By MacDonald Dzirutwe
HARARE (Reuters) - Zimbabwe's opposition MDC withdrew a court challenge against President Robert Mugabe's re-election through a vote the party had denounced as fraudulent, saying on Friday it would not get a fair hearing.
Mugabe, 89, and his ZANU-PF party were declared winners of the July 31 election but the Movement for Democratic Change (MDC) led by outgoing Prime Minister Morgan Tsvangirai had filed a motion for the constitutional court to overturn the result.
A hearing on the MDC challenge, which had alleged widespread vote-rigging and intimidation by ZANU-PF, had been planned for Saturday.
"I can confirm that we have withdrawn the presidential election petition. There are a number of reasons, including the failure by the Zimbabwe Electoral Commission to release critical evidence in this matter," MDC spokesman Douglas Mwonzora said.
The decision appeared to end any hope of further action by the MDC through the courts, which Tsangirai's party have said are dominated by ZANU-PF along with other state institutions in the southern African nation, formerly known as Rhodesia.
Tsvangirai, whose party has been plunged into crisis after its third failure to unseat Mugabe through elections, has dismissed the vote as a "huge fraud" and a "coup by ballot".
In his withdrawal letter to the Constitutional Court, Tsvangirai said the MDC would continue its fight to restore democracy.
"This, sadly, as far as I am concerned entails that the Zimbabwe situation is far from resolved and on my part, as the leader of my political party, I shall endeavor to use all democratic means to bring about the successful resolution of this issue," he said.
Political analysts said Tsvangirai has been careful not to speak about street protests, fearing a crackdown on his MDC leadership by Mugabe's security forces.
Mugabe, emboldened by the election results, has vowed to press on with his plan to have foreign companies in the country turn over majority stakes to local blacks, a policy analysts said has deterred investment and been a drag on the economy.
FRESH TERM FOR VETERAN LEADER
Tsvangirai's case withdrawal paves the way for Mugabe, who is attending a summit of the 15-nation Southern African Development Community (SADC) in neighboring Malawi, to be sworn in for another five-year term.
Observer missions from SADC and the African Union, while acknowledging some problems, have broadly endorsed the vote and called on all parties to accept it peacefully.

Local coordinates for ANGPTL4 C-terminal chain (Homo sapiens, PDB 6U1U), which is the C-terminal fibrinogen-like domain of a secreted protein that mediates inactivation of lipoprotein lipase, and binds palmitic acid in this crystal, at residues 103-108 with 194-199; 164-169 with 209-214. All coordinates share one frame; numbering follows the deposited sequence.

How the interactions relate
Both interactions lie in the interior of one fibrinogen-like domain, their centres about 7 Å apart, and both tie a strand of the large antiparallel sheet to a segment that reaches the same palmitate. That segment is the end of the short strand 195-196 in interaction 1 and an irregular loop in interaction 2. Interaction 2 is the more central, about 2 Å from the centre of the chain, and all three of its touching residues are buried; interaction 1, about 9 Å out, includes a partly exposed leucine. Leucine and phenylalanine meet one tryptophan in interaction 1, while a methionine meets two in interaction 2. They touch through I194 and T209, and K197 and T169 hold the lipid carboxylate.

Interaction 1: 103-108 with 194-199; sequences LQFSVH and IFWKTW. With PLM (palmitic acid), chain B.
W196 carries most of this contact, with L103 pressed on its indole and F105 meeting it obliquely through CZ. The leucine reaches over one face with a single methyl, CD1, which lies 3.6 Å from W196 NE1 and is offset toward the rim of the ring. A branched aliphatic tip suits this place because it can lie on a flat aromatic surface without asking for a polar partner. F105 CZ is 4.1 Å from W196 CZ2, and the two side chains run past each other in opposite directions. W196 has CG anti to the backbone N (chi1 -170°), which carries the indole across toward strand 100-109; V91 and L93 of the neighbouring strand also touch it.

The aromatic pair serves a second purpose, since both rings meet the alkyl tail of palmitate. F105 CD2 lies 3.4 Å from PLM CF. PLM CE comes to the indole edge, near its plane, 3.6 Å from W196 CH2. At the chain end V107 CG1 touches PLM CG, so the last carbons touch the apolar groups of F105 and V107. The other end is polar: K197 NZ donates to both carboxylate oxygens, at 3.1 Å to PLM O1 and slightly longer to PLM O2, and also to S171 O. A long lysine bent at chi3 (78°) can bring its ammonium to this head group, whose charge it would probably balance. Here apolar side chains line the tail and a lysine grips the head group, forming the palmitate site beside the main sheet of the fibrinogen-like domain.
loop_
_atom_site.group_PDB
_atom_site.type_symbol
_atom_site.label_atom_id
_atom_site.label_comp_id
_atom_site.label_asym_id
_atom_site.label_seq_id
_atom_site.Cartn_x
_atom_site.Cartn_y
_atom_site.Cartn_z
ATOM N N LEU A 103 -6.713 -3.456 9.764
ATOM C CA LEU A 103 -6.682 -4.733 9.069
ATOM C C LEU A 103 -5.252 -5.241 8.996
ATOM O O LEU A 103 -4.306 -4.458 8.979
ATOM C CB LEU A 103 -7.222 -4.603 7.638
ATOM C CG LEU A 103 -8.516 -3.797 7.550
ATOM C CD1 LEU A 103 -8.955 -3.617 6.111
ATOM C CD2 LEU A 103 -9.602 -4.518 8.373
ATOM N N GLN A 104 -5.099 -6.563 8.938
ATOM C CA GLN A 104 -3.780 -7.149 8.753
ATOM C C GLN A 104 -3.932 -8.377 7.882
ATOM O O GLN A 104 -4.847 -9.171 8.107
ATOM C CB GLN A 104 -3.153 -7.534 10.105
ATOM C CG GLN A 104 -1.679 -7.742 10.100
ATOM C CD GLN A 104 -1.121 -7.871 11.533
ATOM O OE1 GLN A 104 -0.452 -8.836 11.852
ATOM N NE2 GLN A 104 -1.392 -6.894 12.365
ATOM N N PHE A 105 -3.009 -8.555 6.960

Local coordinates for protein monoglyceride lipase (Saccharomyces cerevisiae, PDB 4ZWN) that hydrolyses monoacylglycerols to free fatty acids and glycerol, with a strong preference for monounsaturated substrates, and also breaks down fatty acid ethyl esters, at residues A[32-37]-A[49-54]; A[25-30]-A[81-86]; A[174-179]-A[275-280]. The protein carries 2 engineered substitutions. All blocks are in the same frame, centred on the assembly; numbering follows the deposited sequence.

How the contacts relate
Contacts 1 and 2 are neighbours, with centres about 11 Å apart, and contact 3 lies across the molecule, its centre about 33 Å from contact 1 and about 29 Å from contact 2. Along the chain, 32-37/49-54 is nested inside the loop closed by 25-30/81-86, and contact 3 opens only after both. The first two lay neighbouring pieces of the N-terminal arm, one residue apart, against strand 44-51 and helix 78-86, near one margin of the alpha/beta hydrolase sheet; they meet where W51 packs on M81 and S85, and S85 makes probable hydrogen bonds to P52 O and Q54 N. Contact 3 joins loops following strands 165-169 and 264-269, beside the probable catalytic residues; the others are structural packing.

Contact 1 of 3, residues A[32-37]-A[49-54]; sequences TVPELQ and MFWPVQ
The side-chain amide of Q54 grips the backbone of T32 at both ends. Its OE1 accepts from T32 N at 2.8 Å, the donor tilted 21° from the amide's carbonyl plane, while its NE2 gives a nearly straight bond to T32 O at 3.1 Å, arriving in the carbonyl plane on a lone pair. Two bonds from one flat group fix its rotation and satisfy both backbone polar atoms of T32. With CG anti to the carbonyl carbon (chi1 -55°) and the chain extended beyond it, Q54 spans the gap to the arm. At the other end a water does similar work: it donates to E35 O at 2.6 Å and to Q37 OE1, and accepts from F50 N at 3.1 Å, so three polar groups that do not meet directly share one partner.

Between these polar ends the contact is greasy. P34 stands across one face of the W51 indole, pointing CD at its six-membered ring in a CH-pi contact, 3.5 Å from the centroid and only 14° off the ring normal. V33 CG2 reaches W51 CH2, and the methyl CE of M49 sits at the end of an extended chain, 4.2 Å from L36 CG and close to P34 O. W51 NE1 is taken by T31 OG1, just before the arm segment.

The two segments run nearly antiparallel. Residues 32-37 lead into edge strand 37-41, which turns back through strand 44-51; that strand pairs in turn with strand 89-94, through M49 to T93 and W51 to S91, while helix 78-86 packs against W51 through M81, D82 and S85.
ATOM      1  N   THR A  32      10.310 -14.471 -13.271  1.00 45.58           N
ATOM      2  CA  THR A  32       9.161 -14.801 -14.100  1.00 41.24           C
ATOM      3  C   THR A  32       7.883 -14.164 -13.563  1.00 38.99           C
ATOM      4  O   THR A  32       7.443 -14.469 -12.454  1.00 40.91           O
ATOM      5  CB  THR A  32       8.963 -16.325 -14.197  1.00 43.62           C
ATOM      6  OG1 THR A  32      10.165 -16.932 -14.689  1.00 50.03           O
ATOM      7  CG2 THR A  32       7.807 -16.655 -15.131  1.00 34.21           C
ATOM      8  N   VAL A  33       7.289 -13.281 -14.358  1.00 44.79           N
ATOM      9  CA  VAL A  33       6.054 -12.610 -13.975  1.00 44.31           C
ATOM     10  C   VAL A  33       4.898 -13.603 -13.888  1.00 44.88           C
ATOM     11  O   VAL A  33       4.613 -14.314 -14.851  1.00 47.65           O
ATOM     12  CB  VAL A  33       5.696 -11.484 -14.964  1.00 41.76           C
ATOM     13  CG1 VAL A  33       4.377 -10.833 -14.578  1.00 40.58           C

SADC leaders are also expected to endorse the poll but there has been some dissention in the ranks with member Botswana calling for an independent audit, saying evidence available so far meant the elections could not be considered acceptably free and fair.
Under Zimbabwe's constitution, a president must be sworn in within 48 hours after the constitutional court has dealt with any legal challenges.
Mugabe's lawyer Fred Gijima said the MDC's withdrawal on the eve of court hearing was unprocedural, and the court was still expected to officially make a ruling.
Mugabe, Africa's oldest and one of its longest-serving leaders, this week told critics of his re-election to "go hang", making clear he would brook no questioning of his disputed victory either from the West or his MDC rival.
In its arguments to the Constitutional Court calling for an election re-run, the MDC alleged hundreds of thousands of voters were turned away, and that the voters' roll was flawed, containing at least 870,000 duplicated names.
A preliminary assessment by the leading domestic observers' body, the Zimbabwe Election Support Network (ZESN), called the election "seriously compromised", saying registration flaws may have disenfranchised up to a million people out of 6.4 million registered voters.
Pointing to flaws in the July 31 vote cited by domestic observers, Western governments - especially the United States - have questioned the credibility of the election outcome and are considering whether to prolong sanctions against Mugabe.
But Mugabe is drawing comfort from African election observers who endorsed the elections as largely free and orderly and have urged Zimbabweans to move on peacefully. Western observers were barred from observing the vote.
(Reporting by MacDonald Dzirutwe; Editing by Jon Herskovitz, Pascal Fletcher, Ron Askew)